• To provide for interaction with a user, the features can be implemented on a computer having a display device such as a CRT (cathode ray tube) or LCD (liquid crystal display) monitor for displaying information to the user and a keyboard and a pointing device such as a mouse or a trackball by which the user can provide input to the computer.
  • The features can be implemented in a computer system that includes a back-end component, such as a data server, or that includes a middleware component, such as an application server or an Internet server, or that includes a front-end component, such as a client computer having a graphical user interface or an Internet browser, or any combination of them. The components of the system can be connected by any form or medium of digital data communication such as a communication network. Examples of communication networks include, e.g., a LAN, a WAN, and the computers and networks forming the Internet.
  • The computer system can include clients and servers. A client and server are generally remote from each other and typically interact through a network. The relationship of client and server arises by virtue of computer programs running on the respective computers and having a client-server relationship to each other.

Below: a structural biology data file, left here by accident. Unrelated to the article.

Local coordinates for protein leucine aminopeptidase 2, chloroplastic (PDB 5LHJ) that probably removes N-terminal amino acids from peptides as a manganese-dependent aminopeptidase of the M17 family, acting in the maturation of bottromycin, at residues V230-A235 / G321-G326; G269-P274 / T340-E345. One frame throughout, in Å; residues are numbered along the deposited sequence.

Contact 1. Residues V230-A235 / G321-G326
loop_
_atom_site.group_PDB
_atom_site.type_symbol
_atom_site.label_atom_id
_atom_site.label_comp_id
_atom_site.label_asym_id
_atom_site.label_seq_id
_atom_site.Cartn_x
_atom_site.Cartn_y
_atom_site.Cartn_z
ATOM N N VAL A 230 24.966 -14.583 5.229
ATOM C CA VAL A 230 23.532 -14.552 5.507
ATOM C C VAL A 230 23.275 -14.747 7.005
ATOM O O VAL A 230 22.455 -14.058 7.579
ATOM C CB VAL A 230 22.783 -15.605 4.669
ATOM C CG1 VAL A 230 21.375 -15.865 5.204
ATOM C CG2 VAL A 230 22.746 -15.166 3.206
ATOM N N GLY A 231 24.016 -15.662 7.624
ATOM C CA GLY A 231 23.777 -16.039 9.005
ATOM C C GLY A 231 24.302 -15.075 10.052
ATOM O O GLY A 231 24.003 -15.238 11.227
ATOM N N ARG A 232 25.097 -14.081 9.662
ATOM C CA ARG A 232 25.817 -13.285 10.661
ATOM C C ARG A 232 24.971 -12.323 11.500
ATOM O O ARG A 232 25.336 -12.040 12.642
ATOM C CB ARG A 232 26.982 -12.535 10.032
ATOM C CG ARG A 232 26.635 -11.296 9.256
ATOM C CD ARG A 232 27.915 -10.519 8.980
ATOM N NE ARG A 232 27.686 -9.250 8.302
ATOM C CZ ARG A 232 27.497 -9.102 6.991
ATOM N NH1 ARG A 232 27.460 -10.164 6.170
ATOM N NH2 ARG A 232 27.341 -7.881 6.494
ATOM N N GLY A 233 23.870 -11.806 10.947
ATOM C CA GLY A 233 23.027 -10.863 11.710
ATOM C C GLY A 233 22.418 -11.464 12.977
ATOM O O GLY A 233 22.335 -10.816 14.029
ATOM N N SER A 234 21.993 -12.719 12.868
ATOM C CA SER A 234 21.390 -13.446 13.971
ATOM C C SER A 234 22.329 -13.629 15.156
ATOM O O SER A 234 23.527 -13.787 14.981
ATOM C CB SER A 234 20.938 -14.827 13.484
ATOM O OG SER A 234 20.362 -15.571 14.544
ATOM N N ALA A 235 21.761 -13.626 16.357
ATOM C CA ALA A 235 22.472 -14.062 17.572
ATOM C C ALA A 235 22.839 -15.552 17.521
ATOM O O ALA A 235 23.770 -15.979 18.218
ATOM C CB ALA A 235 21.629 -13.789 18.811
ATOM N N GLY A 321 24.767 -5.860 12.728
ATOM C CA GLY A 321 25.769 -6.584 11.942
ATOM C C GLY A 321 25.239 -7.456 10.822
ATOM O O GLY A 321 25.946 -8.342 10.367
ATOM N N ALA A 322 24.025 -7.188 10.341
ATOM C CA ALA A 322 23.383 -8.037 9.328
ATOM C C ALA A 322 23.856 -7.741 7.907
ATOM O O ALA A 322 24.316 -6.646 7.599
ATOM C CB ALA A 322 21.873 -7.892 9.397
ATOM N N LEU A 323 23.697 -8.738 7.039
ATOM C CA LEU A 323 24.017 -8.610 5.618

• One or more features or steps of the disclosed embodiments can be implemented using an Application Programming Interface (API). An API can define on or more parameters that are passed between a calling application and other software code (e.g., an operating system, library routine, function) that provides a service, that provides data, or that performs an operation or a computation.
  • The API can be implemented as one or more calls in program code that send or receive one or more parameters through a parameter list or other structure based on a call convention defined in an API specification document. A parameter can be a constant, a key, a data structure, an object, an object class, a variable, a data type, a pointer, an array, a list, or another call. API calls and parameters can be implemented in any programming language. The programming language can define the vocabulary and calling convention that a programmer will employ to access functions supporting the API.
  • In some implementations, an API call can report to an application the capabilities of a device running the application, such as input capability, output capability, processing capability, power capability, communications capability, etc.
  • A number of implementations have been described. Nevertheless, it will be understood that various modifications may be made. For example, elements of one or more implementations may be combined, deleted, modified, or supplemented to form further implementations. As yet another example, the logic flows depicted in the figures do not require the particular order shown, or sequential order, to achieve desirable results. In addition, other steps may be provided, or steps may be eliminated, from the described flows, and other components may be added to, or removed from, the described systems. Accordingly, other implementations are within the scope of the following claims.

Claims (20)

  1. 1. A computer-implemented method, comprising: